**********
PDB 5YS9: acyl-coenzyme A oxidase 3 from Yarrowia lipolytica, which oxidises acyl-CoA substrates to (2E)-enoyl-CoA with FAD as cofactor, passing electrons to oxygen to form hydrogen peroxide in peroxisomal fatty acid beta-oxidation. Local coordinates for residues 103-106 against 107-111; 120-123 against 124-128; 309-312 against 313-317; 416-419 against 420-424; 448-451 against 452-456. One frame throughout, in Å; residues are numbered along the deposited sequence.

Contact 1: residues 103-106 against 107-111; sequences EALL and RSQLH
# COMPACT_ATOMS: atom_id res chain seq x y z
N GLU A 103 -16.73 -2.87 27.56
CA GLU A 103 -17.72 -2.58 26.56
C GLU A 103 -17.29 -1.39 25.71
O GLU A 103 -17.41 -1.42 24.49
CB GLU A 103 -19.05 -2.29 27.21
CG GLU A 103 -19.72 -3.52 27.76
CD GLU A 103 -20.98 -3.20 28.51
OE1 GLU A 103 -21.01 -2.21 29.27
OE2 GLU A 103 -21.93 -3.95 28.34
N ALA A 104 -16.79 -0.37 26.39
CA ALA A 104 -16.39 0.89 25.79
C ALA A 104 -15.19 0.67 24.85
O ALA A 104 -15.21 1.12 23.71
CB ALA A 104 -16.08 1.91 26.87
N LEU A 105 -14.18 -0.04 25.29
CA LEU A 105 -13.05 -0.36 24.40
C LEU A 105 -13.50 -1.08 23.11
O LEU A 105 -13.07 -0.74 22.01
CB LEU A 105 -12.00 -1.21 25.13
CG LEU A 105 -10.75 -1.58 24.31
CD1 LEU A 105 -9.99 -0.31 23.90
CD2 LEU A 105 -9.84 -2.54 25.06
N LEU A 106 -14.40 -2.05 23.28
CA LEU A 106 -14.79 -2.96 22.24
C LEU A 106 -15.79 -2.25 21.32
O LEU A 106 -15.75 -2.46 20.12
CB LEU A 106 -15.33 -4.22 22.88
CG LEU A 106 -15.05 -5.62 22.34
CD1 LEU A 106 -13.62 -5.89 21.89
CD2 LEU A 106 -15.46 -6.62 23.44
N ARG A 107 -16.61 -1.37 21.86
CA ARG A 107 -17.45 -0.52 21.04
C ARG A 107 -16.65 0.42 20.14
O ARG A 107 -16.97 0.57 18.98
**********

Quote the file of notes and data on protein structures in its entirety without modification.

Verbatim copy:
PDB 5YS9: acyl-coenzyme A oxidase 3 from Yarrowia lipolytica, which oxidises acyl-CoA substrates to (2E)-enoyl-CoA with FAD as cofactor, passing electrons to oxygen to form hydrogen peroxide in peroxisomal fatty acid beta-oxidation. Local coordinates for residues 103-106 against 107-111; 120-123 against 124-128; 309-312 against 313-317; 416-419 against 420-424; 448-451 against 452-456. One frame throughout, in Å; residues are numbered along the deposited sequence.

Contact 1: residues 103-106 against 107-111; sequences EALL and RSQLH
# COMPACT_ATOMS: atom_id res chain seq x y z
N GLU A 103 -16.73 -2.87 27.56
CA GLU A 103 -17.72 -2.58 26.56
C GLU A 103 -17.29 -1.39 25.71
O GLU A 103 -17.41 -1.42 24.49
CB GLU A 103 -19.05 -2.29 27.21
CG GLU A 103 -19.72 -3.52 27.76
CD GLU A 103 -20.98 -3.20 28.51
OE1 GLU A 103 -21.01 -2.21 29.27
OE2 GLU A 103 -21.93 -3.95 28.34
N ALA A 104 -16.79 -0.37 26.39
CA ALA A 104 -16.39 0.89 25.79
C ALA A 104 -15.19 0.67 24.85
O ALA A 104 -15.21 1.12 23.71
CB ALA A 104 -16.08 1.91 26.87
N LEU A 105 -14.18 -0.04 25.29
CA LEU A 105 -13.05 -0.36 24.40
C LEU A 105 -13.50 -1.08 23.11
O LEU A 105 -13.07 -0.74 22.01
CB LEU A 105 -12.00 -1.21 25.13
CG LEU A 105 -10.75 -1.58 24.31
CD1 LEU A 105 -9.99 -0.31 23.90
CD2 LEU A 105 -9.84 -2.54 25.06
N LEU A 106 -14.40 -2.05 23.28
CA LEU A 106 -14.79 -2.96 22.24
C LEU A 106 -15.79 -2.25 21.32
O LEU A 106 -15.75 -2.46 20.12
CB LEU A 106 -15.33 -4.22 22.88
CG LEU A 106 -15.05 -5.62 22.34
CD1 LEU A 106 -13.62 -5.89 21.89
CD2 LEU A 106 -15.46 -6.62 23.44
N ARG A 107 -16.61 -1.37 21.86
CA ARG A 107 -17.45 -0.52 21.04
C ARG A 107 -16.65 0.42 20.14
O ARG A 107 -16.97 0.57 18.98